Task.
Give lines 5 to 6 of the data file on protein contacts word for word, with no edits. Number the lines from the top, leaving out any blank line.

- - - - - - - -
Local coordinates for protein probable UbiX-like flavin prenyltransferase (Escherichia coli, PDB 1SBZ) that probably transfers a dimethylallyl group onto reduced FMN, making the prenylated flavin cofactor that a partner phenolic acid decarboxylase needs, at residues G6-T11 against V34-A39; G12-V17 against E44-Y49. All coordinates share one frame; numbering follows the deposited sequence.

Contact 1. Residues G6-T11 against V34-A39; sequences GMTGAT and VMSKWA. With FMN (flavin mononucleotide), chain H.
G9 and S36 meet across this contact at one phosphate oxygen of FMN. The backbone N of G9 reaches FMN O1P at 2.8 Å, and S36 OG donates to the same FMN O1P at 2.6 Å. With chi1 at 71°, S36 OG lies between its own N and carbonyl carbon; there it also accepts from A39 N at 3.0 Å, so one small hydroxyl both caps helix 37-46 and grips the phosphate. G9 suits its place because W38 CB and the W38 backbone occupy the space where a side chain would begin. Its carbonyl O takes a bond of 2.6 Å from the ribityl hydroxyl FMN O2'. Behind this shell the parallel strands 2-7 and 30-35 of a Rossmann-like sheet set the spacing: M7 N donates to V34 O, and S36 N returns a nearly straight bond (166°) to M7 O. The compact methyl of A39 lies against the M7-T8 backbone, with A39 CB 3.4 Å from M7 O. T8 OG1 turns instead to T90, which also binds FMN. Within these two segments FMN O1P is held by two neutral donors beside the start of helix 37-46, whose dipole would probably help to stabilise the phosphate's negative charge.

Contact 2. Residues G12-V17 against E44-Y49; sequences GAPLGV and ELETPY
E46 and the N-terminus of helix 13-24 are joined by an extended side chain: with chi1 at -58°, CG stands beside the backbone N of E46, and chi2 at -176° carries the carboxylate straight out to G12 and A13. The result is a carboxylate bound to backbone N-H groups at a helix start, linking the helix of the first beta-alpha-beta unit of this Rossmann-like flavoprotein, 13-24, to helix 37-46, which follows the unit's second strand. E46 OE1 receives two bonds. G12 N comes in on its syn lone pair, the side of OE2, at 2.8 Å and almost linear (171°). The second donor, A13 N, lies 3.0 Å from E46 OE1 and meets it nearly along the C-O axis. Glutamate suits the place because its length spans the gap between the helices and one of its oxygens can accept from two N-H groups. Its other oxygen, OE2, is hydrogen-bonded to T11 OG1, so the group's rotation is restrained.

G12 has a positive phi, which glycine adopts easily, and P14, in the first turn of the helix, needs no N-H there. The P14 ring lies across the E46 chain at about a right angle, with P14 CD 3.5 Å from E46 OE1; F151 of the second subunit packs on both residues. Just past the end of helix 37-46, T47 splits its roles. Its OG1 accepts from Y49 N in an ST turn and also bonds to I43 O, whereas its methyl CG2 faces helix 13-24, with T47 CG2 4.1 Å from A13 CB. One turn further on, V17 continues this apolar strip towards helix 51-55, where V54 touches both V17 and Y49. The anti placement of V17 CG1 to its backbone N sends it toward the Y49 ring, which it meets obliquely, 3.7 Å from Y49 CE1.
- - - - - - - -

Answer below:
E46 and the N-terminus of helix 13-24 are joined by an extended side chain: with chi1 at -58°, CG stands beside the backbone N of E46, and chi2 at -176° carries the carboxylate straight out to G12 and A13. The result is a carboxylate bound to backbone N-H groups at a helix start, linking the helix of the first beta-alpha-beta unit of this Rossmann-like flavoprotein, 13-24, to helix 37-46, which follows the unit's second strand. E46 OE1 receives two bonds. G12 N comes in on its syn lone pair, the side of OE2, at 2.8 Å and almost linear (171°). The second donor, A13 N, lies 3.0 Å from E46 OE1 and meets it nearly along the C-O axis. Glutamate suits the place because its length spans the gap between the helices and one of its oxygens can accept from two N-H groups. Its other oxygen, OE2, is hydrogen-bonded to T11 OG1, so the group's rotation is restrained.

G12 has a positive phi, which glycine adopts easily, and P14, in the first turn of the helix, needs no N-H there. The P14 ring lies across the E46 chain at about a right angle, with P14 CD 3.5 Å from E46 OE1; F151 of the second subunit packs on both residues. Just past the end of helix 37-46, T47 splits its roles. Its OG1 accepts from Y49 N in an ST turn and also bonds to I43 O, whereas its methyl CG2 faces helix 13-24, with T47 CG2 4.1 Å from A13 CB. One turn further on, V17 continues this apolar strip towards helix 51-55, where V54 touches both V17 and Y49. The anti placement of V17 CG1 to its backbone N sends it toward the Y49 ring, which it meets obliquely, 3.7 Å from Y49 CE1.